NVIDIA Jetson Nano: tests and first impressions

    Hi, Habr.

    Relatively recently, in this, 2019, NVIDIA announced a single-board computer compatible with the Raspberry Pi form factor, focused on AI and resource-intensive calculations.

    After it appeared on sale, it became interesting to see how it works and what can be done on it. It’s not so interesting to use standard benchmarks, so we’ll come up with our own; for all tests, the source code is given in the text. For those who are interested in what happened, continued under the cut.


    For starters, the technical specifications from the NVIDIA website:

    From the interesting, here are a few points.

    The first is a GPU with 128 cores, respectively, on the board you can run GPU-oriented tasks, such as CUDA (supported and installed out of the box) or Tensorflow. The main processor is 4-core, and, as shown below, is quite good. 4GB memory shared between CPU and GPU.

    The second is compatibility with the Raspberry Pi. The board has a 40-pin connector with various interfaces (I2C, SPI, etc.), there is also a camera connector, which is also compatible with the Raspberry Pi. It can be assumed that a large number of existing accessories (screens, motor control boards, etc.) will work (you may have to use an extension cable, because Jetson Nano still differs in size).

    Thirdly, the board has 2 video outputs, Gigabit-Ethernet and USB 3.0, i.e. Jetson Nano as a whole is even a little more functional than the prototype. 5V power, can be taken both via Micro USB, or through a separate connector, which is recommended for mining bitcoinsresource-intensive tasks. As in the Raspberry Pi, the software is loaded from the SD card, the image of which must first be recorded. In general, ideologically, the board is quite similar to the Raspberry Pi, which apparently was conceived in NVIDIA. But there is no WiFi on the board, there is a definite minus, those who wish will have to use a USB-WiFi module.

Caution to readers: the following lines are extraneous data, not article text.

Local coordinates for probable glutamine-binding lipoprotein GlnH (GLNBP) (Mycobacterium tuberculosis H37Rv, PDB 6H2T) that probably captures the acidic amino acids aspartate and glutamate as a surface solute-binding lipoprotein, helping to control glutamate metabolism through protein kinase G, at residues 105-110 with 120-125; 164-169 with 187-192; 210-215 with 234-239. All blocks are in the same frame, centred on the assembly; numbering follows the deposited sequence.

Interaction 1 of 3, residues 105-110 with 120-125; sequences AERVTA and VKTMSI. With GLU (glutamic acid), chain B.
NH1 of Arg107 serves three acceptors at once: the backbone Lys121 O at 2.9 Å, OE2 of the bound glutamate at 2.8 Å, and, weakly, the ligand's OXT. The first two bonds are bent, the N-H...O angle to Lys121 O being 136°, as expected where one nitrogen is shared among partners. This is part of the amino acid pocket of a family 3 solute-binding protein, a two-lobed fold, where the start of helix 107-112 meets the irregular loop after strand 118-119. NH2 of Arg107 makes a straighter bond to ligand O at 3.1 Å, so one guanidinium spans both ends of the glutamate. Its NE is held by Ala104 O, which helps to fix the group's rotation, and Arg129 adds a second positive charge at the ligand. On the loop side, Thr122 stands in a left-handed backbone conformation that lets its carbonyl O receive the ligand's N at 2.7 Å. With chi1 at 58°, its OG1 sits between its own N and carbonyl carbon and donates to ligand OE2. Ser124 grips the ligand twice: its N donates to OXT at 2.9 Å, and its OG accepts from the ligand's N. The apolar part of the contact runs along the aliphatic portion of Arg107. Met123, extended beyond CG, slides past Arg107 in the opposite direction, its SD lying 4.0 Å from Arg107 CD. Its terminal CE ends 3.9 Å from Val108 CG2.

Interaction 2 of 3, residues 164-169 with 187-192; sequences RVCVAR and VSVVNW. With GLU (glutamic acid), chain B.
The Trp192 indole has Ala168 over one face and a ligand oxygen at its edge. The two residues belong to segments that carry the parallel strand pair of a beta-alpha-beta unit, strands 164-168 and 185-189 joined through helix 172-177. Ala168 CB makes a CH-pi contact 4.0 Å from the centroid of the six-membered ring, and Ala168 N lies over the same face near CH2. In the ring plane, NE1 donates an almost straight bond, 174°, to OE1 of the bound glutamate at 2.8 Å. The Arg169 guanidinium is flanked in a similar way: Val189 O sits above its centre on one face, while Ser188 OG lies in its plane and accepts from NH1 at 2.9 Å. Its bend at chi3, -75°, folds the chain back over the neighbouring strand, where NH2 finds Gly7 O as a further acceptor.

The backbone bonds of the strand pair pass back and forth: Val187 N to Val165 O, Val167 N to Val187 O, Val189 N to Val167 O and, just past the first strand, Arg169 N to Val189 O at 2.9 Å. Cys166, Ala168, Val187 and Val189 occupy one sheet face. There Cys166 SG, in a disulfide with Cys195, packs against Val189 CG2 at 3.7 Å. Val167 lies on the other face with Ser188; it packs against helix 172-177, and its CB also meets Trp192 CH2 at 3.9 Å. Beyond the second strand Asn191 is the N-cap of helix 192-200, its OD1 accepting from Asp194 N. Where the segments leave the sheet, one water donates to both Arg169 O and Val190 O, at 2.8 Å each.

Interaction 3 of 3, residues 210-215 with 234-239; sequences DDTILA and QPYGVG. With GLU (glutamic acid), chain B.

If you look closely, you can see that structurally the device consists of two modules - the Jetson Nano module itself, and the bottom board with connectors, the connection is through a connector.

    Those. the board can be disconnected and used separately, it can be convenient for embedded solutions.

    Speaking of price. The original price of Jetson Nano in the USA is $ 99, the price in Europe with a mark-up in local stores is about 130 Euro (if you get discounts, you can probably find cheaper). How much Nano costs in Russia is unknown.


    As mentioned above, the download and installation is not much different from the Raspberry Pi. We load the image onto the SD card via Etcher or Win32DiskImager, get into Linux, put the necessary libraries. An excellent step-by-step guide is here , I used it. Let's move on to the tests right away - try to run different programs under Nano, and see how they work. For comparison, I used three computers - my work laptop (Core I7-6500U 2.5GHz), Raspberry Pi 3B + and Jetson Nano.

    CPU Test

    First, a screenshot of the lscpu command.

    Raspberry Pi 3B +:

    Jetson nano:

    For calculations, let's start with something simple, but requiring processor time. For example, by calculating the number Pi. I took a simple Python program withstackoverflow .

    I don’t know whether it is optimal or not, but it doesn’t matter to us - we are interested in the relative time .

    Source code under the spoiler
    import time
    # Source: https://stackoverflow.com/questions/9004789/1000-digits-of-pi-in-python
    def make_pi():
        q, r, t, k, m, x = 1, 0, 1, 1, 3, 3
        for j in range(10000):
            if 4 * q + r - t < m * t:
                yield m
                q, r, t, k, m, x = 10*q, 10*(r-m*t), t, k, (10*(3*q+r))//t - 10*m, x
                q, r, t, k, m, x = q*k, (2*q+r)*x, t*x, k+1, (q*(7*k+2)+r*x)//(t*x), x+2
    t1 = time.time()
    pi_array = []
    for i in make_pi():
    pi_array = pi_array[:1] + ['.'] + pi_array[1:]
    pi_array_str = "".join(pi_array)
    print("PI:", pi_array_str)
    print("dT:", time.time() - t1)

    As expected, the program does not work fast. Result for Jetson Nano: 0.8c.